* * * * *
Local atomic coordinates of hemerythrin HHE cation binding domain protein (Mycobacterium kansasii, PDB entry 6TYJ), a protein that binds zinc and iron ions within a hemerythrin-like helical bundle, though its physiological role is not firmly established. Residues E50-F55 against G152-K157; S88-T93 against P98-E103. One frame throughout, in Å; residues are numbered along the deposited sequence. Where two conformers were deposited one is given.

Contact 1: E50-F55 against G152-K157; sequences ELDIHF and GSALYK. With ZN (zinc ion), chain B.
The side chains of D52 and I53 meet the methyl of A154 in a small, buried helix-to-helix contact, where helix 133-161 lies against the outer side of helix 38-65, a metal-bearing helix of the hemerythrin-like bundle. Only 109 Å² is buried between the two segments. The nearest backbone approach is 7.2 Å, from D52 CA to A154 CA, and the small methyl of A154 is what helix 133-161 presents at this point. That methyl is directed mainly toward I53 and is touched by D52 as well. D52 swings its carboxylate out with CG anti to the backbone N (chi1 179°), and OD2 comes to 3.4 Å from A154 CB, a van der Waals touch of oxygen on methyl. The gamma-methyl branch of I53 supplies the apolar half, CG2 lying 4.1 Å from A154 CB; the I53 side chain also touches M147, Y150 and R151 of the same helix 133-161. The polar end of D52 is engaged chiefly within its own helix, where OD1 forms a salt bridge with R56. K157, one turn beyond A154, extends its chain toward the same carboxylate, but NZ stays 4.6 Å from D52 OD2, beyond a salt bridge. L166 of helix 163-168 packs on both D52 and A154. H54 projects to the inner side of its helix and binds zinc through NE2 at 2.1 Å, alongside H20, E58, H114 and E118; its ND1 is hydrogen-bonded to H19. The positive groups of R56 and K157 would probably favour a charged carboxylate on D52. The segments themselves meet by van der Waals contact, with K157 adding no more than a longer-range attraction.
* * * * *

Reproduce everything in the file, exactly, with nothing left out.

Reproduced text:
Local atomic coordinates of hemerythrin HHE cation binding domain protein (Mycobacterium kansasii, PDB entry 6TYJ), a protein that binds zinc and iron ions within a hemerythrin-like helical bundle, though its physiological role is not firmly established. Residues E50-F55 against G152-K157; S88-T93 against P98-E103. One frame throughout, in Å; residues are numbered along the deposited sequence. Where two conformers were deposited one is given.

Contact 1: E50-F55 against G152-K157; sequences ELDIHF and GSALYK. With ZN (zinc ion), chain B.
The side chains of D52 and I53 meet the methyl of A154 in a small, buried helix-to-helix contact, where helix 133-161 lies against the outer side of helix 38-65, a metal-bearing helix of the hemerythrin-like bundle. Only 109 Å² is buried between the two segments. The nearest backbone approach is 7.2 Å, from D52 CA to A154 CA, and the small methyl of A154 is what helix 133-161 presents at this point. That methyl is directed mainly toward I53 and is touched by D52 as well. D52 swings its carboxylate out with CG anti to the backbone N (chi1 179°), and OD2 comes to 3.4 Å from A154 CB, a van der Waals touch of oxygen on methyl. The gamma-methyl branch of I53 supplies the apolar half, CG2 lying 4.1 Å from A154 CB; the I53 side chain also touches M147, Y150 and R151 of the same helix 133-161. The polar end of D52 is engaged chiefly within its own helix, where OD1 forms a salt bridge with R56. K157, one turn beyond A154, extends its chain toward the same carboxylate, but NZ stays 4.6 Å from D52 OD2, beyond a salt bridge. L166 of helix 163-168 packs on both D52 and A154. H54 projects to the inner side of its helix and binds zinc through NE2 at 2.1 Å, alongside H20, E58, H114 and E118; its ND1 is hydrogen-bonded to H19. The positive groups of R56 and K157 would probably favour a charged carboxylate on D52. The segments themselves meet by van der Waals contact, with K157 adding no more than a longer-range attraction.